As COVID-19 continues its worldwide spread, there is no crystal ball to predict how or when this will end. While public health and safety remains front and center, and rightfully so, the disruption the virus has waged on businesses is hard to ignore.
While industries such as sanitation services and technology providers are faced with overwhelming demand and potential financial upswing, others such as hospitality and restaurants are experiencing swift and deep downturns. The ripple effect is far-reaching, impacting raw materials, supply chains, employment and more.
Enterprise Bank & Trust has been surveying clients on how they are handling the crisis since the pandemic hit the U.S. Close to 600 organizations have weighed in, and the results can be broken into three areas: solve, plan and grow. Here are some key takeaways that businesses can consider to help address the financial challenges of 2020.
Plan for the Unexpected
Businesses should begin with an examination of potential threats or, depending on the size of the business, build a team to guide the move forward. Here are some common best practices and preparation strategies:
- Invest in technology upgrades that have otherwise been put off. Consider this a time for employees to make use of their updated or new tools while working from home.
- It might seem obvious, but spend time on — or revise — the business’s crisis plan. It’s never too late. Businesses need to act while it’s top-of-mind and document steps as they are actively seeing it unfold.
- Nonprofits that are dependent on grants should consider researching alternative income sources in the event grants dry up.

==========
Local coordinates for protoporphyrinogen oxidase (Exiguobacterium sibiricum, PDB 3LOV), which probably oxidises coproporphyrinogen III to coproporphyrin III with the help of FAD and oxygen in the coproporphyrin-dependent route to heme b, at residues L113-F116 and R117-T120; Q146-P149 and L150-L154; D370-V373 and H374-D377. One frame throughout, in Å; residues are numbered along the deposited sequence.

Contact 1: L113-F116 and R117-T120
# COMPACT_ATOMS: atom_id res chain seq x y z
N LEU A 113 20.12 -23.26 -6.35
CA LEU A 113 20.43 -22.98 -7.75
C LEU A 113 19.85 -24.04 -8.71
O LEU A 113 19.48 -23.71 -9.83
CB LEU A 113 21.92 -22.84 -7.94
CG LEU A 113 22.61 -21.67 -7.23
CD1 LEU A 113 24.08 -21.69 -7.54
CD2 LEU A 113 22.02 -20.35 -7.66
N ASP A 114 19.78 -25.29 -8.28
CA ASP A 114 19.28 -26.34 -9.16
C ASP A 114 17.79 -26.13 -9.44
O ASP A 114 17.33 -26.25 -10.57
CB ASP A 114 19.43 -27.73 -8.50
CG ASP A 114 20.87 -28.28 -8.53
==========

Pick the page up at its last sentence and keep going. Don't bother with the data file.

Increase Communication Across all Levels
A disruptive event like COVID-19 often generates new and competing tasks across an organization. Business leaders should continually clarify company goals and plans — at the team and individual levels — to stay focused on key priorities. By increasing communications to employees, businesses will help keep other stakeholders such as customers and vendors informed and engaged. In addition, leaders should communicate openly and frequently with advisors; an outside perspective can provide clarity and generate new ideas.
Look for Hidden Sales Opportunities
For as many businesses that are feeling the pain of the crisis, some are finding new opportunities. Just ask video conference software companies, toilet paper manufacturers and home delivery companies. Different needs come from the circumstances currently presenting themselves.
For example, a fiber optics cable company might say that business is increasing from all the people who need better internet connections as they work and learn from home. Other organizations might rethink their supply chain and go-to-market strategy. Or, now might be a great time to expand a newer product line and reduce reliance on resources that can be impacted by the prolonged duration of the outbreak.
Whatever the case might be, it’s imperative to leave no stone unturned when learning about the new market needs and exploring how these new demands can be met to improve or secure profits.
One thing is also certain, this is the time to dust off sales and marketing plans. Even if it’s only an hour a week, businesses should capitalize on that time to get ahead of the curve.
Look Out and Lean In
In times of uncertainty, employees want to know the owner is a human being — someone who cares about them. Great leaders are showing their authentic selves, and this will pay dividends for employee morale. Through all of this will emerge the next generation of great businesses, leaders and communities — not to mention the new companies that will develop to service what is sure to be a changed marketplace and world.
Additionally, businesses that can should consider how they look outward and envelop the communities that they live in and serve. Look for ways to stand up and support the community, whether is financially, donating time, spreading awareness among their own network or forming a corporate giveback task force to incentivize employees to engage with their communities in a charitable way.
These uncertain times can be scary and bring a wide variety of challenges to people and businesses. However, with the right tools and mindset and a well-thought-out plan, it’s not all doom and gloom. Positive things can emerge when businesses take the time to solve, plan and grow.
Jeff Friesen is the president of the Arizona Region with Enterprise Bank & Trust.